Each subject consumed one of the three supplements before three separate testing sessions separated by a week. There was no effect of glutamine on number of reps performed compared to glycine or placebo ingestion. These results indicate that a high dose of glutamine ingested before exercise has no positive or negative effects on weightlifting performance in trained subjects.

    If you’re interested in glutamine for its effect on muscle mass and strength, you’re in luck because a study was done on that, too! This next study is undoubtedly one of the best kept secrets in bodybuilding! In this study, the trained subjects consumed either 0.9g/kg lean body mass/day (average of 45g/day!), or a placebo, in 2 divided doses.(7)

    It's noteworthy that using this amount of glutamine would run over 1200$USD per year for a 200lb guy!

    By the end of the 6-week period, there were no differences in terms of 1Rep Max on squat or bench between the groups. There were also no differences between groups when it came to the gains in lean body mass (i.e. the amount of muscle they put on) during the trial period. This study was well designed and used the highest amount of glutamine ever studied for these purposes.
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    What the Glutamine Salespeople Don't Want You To Know:

    continued....
    Glutamine Ain't All That Bad

    After kicking the crap out of glutamine for most bodybuilding purposes, it is important to realize that there are certain situations where glutamine can be useful.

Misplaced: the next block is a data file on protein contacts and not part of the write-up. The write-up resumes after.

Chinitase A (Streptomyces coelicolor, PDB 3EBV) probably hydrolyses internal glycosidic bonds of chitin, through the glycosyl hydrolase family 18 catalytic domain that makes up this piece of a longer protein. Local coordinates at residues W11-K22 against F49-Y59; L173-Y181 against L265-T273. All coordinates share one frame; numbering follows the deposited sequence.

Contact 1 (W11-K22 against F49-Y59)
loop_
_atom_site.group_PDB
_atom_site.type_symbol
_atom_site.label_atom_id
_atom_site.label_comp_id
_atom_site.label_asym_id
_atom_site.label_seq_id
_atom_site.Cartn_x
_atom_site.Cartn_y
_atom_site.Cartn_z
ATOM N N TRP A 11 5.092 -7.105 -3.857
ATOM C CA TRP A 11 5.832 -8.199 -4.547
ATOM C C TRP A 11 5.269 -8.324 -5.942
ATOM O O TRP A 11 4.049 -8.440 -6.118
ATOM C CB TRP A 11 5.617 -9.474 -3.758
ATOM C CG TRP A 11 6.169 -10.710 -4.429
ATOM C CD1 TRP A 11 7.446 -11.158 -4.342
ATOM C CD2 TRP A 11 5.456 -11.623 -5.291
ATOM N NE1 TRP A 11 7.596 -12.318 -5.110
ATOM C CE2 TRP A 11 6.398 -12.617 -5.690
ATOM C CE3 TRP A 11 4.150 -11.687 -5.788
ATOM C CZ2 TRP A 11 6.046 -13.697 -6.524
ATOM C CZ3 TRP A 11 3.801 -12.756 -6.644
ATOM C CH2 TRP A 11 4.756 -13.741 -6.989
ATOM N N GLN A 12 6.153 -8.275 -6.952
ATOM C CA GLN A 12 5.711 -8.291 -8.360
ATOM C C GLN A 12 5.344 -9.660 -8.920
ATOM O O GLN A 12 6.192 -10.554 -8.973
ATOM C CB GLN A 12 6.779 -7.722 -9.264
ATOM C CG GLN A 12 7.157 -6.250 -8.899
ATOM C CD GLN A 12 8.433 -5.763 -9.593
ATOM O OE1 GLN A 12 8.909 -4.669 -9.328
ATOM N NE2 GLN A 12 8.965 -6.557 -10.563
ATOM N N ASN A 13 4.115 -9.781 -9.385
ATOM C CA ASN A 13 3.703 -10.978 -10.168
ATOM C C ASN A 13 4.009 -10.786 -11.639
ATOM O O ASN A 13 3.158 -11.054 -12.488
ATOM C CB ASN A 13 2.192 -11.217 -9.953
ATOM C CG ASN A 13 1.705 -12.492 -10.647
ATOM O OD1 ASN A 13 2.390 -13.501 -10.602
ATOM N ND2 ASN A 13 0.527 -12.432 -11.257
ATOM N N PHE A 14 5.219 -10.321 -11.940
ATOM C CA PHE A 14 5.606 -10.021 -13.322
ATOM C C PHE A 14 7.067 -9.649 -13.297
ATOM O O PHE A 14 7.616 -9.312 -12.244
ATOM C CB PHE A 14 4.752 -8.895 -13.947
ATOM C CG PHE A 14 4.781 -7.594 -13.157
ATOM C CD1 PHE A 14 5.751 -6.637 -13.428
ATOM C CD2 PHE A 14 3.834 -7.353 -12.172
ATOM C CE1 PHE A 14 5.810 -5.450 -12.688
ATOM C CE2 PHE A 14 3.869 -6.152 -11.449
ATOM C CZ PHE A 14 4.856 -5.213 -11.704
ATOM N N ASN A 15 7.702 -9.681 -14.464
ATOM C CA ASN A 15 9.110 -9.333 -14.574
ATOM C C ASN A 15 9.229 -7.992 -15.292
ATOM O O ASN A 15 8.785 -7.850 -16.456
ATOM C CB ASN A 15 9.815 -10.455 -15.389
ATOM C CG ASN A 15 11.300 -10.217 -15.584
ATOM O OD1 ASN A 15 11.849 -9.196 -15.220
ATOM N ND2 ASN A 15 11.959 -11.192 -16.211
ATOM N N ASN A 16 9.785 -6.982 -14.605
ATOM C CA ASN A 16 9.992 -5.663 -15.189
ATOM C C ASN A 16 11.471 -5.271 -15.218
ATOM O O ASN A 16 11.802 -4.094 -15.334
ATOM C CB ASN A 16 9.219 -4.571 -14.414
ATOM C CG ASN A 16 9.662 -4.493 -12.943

A recent study from the journal "Metabolism" shows that glutamine injections following glucocorticoid (ie catabolic steroid -such as cortisol) treatment can increase protein synthesis in the gastrointestinal system of dogs.(16) Unfortunately, nonoxidative leucine disposal, a measure of whole-body protein synthesis, remained unchanged in the glutamine treated group.

    There are a dozen ways you could interpret these findings, but at least we can say that glutamine supplementation may improve protein synthesis in some tissues following gluccocorticoid treatment. In fact, glucocorticoid treatment is one area where glutamine supplementation may really help!

    Another study with rats supports this contention, again using corticosteroid administration.(14) Although glutamine infusion had no effect on muscle protein synthesis in the rats not receiving cortisol, there was a beneficial effect in the glucocorticoid treated rats. In fact, glutamine infusion actually attenuated more than 70% of the muscle wasting caused by the cortisol injections!